The continuing development of exhibits at the Kennedy Space Center's Visitor Complex is an excellent opportunity for NASA personnel to promote science and provide insight into NASA programs and projects for the approximately 3 million visitors that come to KSC annually. Stated goals for the Visitor Complex, in fact, emphasize science awareness and recommend broadening the appeal of the displays and exhibits for all age groups. To this end, this summer project seeks to evaluate the science content of planned exhibits/displays in relation to these developing opportunities and identify specific areas for enhancement of existing or planned exhibits and displays. To help expand the educational and science content within the developing exhibits at the Visitor Complex, this project was structured to implement the goals of the Visitor Center Director. To accomplish this, the exhibits and displays planned for completion within the year underwent review and evaluation for science content and educational direction. Planning emphasis for the individual displays was directed at combining the elements of effective education with fundamental scientific integrity, within an appealing format.

  9. Ramucirumab for Treating Advanced Gastric Cancer or Gastro-Oesophageal Junction Adenocarcinoma Previously Treated with Chemotherapy : An Evidence Review Group Perspective of a NICE Single Technology Appraisal

    NARCIS (Netherlands)

    Büyükkaramikli, N.; H.M. Blommestein (Hedwig); R. Riemsma (Rob); N. Armstrong (Nigel); F.J. Clay (Fiona); J. Ross (Janine); G. Worthy (Gill); J.L. Severens (Hans); J. Kleijnen (Jos); M.J. Al (Maiwenn)

    2017-01-01

    textabstractThe National Institute for Health and Care Excellence (NICE) invited the company that manufactures ramucirumab (Cyramza®, Eli Lilly and Company) to submit evidence of the clinical and cost effectiveness of the drug administered alone (monotherapy) or with paclitaxel (combination therapy)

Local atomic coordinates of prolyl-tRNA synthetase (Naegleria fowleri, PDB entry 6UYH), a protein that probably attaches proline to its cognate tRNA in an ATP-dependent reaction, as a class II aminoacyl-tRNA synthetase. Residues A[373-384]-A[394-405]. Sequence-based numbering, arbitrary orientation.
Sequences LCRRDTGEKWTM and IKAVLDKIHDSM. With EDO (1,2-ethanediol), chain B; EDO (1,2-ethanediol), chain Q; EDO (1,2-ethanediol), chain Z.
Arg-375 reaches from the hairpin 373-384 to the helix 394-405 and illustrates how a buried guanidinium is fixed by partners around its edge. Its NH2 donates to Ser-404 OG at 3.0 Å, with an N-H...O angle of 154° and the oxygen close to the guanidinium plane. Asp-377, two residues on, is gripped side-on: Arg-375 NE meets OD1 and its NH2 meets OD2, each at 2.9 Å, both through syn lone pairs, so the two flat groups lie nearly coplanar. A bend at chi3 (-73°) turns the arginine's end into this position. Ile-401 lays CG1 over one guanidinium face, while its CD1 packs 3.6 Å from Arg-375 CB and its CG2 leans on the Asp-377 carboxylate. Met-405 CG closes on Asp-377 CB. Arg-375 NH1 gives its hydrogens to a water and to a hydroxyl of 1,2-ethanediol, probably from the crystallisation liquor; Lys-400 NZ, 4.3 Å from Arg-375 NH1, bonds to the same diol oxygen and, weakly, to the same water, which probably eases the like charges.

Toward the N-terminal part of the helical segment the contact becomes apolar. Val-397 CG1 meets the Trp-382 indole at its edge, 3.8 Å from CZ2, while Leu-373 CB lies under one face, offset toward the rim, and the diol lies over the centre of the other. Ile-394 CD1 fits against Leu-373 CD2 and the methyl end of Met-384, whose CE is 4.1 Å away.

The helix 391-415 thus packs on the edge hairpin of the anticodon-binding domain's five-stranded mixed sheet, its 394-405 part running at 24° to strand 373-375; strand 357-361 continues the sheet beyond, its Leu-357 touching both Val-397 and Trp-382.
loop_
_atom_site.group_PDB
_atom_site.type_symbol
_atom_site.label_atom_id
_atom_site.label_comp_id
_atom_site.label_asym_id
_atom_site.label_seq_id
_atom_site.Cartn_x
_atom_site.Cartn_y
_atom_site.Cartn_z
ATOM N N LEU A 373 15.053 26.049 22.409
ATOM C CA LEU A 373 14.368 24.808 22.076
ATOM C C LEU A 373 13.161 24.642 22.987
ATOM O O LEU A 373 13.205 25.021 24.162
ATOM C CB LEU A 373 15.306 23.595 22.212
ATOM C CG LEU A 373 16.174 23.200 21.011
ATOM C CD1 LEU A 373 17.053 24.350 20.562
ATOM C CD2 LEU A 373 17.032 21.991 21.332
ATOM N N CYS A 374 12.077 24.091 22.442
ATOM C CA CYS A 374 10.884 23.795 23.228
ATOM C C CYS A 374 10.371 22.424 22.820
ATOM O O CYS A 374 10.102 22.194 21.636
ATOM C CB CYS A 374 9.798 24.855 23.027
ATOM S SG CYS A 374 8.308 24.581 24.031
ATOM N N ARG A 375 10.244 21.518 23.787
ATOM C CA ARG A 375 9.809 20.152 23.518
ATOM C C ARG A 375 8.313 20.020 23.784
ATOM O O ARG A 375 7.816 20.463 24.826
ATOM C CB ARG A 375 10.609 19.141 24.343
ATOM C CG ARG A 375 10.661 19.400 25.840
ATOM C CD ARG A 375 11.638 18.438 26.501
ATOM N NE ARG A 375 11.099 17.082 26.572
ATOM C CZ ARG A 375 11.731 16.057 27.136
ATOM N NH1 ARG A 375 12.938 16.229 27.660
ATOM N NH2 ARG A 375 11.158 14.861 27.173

10. Abiraterone Acetate for the Treatment of Chemotherapy-Naive Metastatic Castration-Resistant Prostate Cancer : An Evidence Review Group Perspective of an NICE Single Technology Appraisal

    NARCIS (Netherlands)

    Ramaekers, Bram L. T.; Riemsma, Rob; Tomini, Florian; van Asselt, Thea; Deshpande, Sohan; Duffy, Steven; Armstrong, Nigel; Severens, Johan L.; Kleijnen, Jos; Joore, Manuela A.

    The National Institute for Health and Care Excellence (NICE) invited Janssen, the company manufacturing abiraterone acetate (AA; tradename Zytiga(A (R))), to submit evidence for the clinical and cost effectiveness of AA in combination with prednisone/prednisolone (AAP) compared with watchful waiting

  11. Common heritable effects underpin concerns over norm maintenance and in-group favoritism: evidence from genetic analyses of right-wing authoritarianism and traditionalism.

    Science.gov (United States)

    Lewis, Gary J; Bates, Timothy C

    2014-08-01

    Research has shown that in-group favoritism is associated with concerns over the maintenance of social norms. Here we present two studies examining whether genetic factors underpin this association. A classical twin design was used to decompose phenotypic variance into genetic and environmental components in two studies. Study 1 used 812 pairs of adult U.S. twins from the nationally representative MIDUS II sample. Study 2 used 707 pairs of middle-age twins from the Minnesota Twin Registry. In-group favoritism was measured with scales tapping preferences for in-group (vs. out-group) individuals; norm concerns were measured with the Multidimensional Personality Questionnaire-Traditionalism (Study 1) and Right-Wing Authoritarianism (RWA; Study 2) scales. In Study 1, heritable effects underlying traditionalism were moderately (c. 35%) overlapping with the genetic variance underpinning in-group favoritism. In Study 2, heritable influences on RWA were entirely shared with the heritable effects on in-group favoritism. Moreover, we observed that Big Five Openness shared common genetic links to both RWA and in-group favoritism. These results suggest that, at the genetic level, in-group favoritism is linked with a system related to concern over normative social practices, which is, in turn, partially associated with trait Openness. © 2013 Wiley Periodicals, Inc.

  12. Endurance- and Resistance-Trained Men Exhibit Lower Cardiovascular Responses to Psychosocial Stress Than Untrained Men.

    Science.gov (United States)

    Gröpel, Peter; Urner, Maren; Pruessner, Jens C; Quirin, Markus

    2018-01-01